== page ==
Toyota Motor Corp. said it will meet its U.S. sales goal for the Prius after saying in April that it might adjust the target as declining gas prices sap demand for the hybrid car.
“We’re on target for sales of 250,000 units of the Prius family,” Jim Lentz, Toyota’s North American chief executive officer, said Wednesday in Nagoya. “The U.S. economy finally seems to be improving.”
Toyota’s U.S. deliveries have missed analyst estimates for four straight months, and its sales gain in the five months that ended in May trailed industrywide growth amid demand for pickup trucks. U.S. automakers including General Motors Co. and Ford Motor Co. have gained 1.2 points of market share this year as sales continue on a pace for the best year since 2007.
“Competition is very fierce in the market this year, and with relatively low gasoline prices, demand for models such as Toyota’s Prius may not be very strong,” said Yoshiaki Kawano, a Tokyo-based analyst at industry researcher IHS Automotive. “The new Corolla due later this year will be a chance for Toyota to boost sales.”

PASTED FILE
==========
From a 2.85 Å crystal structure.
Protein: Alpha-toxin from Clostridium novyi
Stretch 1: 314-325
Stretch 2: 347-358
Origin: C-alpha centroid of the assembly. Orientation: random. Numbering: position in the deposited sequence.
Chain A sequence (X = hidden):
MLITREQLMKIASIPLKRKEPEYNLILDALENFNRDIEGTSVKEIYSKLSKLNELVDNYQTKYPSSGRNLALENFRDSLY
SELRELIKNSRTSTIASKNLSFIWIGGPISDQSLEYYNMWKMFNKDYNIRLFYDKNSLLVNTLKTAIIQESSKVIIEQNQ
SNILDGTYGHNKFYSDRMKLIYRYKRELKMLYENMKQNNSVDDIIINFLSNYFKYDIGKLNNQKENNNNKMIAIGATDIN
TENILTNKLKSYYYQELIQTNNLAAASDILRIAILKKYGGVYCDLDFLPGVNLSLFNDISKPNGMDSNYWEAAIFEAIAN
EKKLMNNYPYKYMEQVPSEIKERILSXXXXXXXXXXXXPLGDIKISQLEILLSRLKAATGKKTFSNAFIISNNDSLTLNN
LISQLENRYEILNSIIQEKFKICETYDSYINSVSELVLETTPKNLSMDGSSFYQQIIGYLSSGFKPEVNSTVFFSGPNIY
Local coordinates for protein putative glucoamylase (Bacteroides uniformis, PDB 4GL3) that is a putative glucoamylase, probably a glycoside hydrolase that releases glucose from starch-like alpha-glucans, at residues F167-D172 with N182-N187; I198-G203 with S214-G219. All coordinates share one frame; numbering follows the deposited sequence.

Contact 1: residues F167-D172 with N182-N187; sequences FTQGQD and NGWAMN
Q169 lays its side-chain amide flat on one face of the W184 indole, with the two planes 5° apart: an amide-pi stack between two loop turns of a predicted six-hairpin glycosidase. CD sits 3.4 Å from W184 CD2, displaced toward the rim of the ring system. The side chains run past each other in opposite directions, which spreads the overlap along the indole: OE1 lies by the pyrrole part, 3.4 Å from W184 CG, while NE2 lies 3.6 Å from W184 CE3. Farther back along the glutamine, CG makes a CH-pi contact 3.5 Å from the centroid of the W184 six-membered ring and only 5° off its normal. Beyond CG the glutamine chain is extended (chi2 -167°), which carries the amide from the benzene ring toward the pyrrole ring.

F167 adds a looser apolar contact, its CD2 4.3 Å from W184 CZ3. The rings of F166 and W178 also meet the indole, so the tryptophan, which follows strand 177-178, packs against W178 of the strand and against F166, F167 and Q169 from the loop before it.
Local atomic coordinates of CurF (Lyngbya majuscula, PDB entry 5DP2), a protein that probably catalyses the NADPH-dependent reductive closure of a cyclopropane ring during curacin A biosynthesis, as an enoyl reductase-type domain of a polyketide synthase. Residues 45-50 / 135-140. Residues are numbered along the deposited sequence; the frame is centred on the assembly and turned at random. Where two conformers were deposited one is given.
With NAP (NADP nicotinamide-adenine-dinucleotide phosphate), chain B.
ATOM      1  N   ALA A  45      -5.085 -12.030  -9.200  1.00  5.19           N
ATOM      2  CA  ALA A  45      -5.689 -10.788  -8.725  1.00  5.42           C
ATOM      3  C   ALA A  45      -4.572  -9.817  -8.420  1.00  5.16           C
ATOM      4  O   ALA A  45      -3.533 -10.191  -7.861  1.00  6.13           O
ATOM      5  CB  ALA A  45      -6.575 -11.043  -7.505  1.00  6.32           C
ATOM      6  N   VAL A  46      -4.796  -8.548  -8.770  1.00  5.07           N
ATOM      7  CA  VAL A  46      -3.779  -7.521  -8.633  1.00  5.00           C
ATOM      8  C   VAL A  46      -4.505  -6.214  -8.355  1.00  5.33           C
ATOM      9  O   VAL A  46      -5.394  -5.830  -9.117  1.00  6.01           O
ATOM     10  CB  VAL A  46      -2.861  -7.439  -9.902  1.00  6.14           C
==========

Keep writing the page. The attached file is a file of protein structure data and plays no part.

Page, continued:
Industrywide deliveries have climbed 7.3 percent to 6.42 million units through May, according to industry researcher Autodata Corp. Toyota’s sales rose 5.2 percent to 913,556 units in the same period. It’s targeting deliveries of 2.2 million units in the U.S. this year, a 5.6 percent increase from a year earlier.
While sales of the Prius hybrid last month were the best in a year, Toyota in April said deliveries of the gasoline-and-electric models may not reach their target for 2013 after falling 8.4 percent in the first quarter.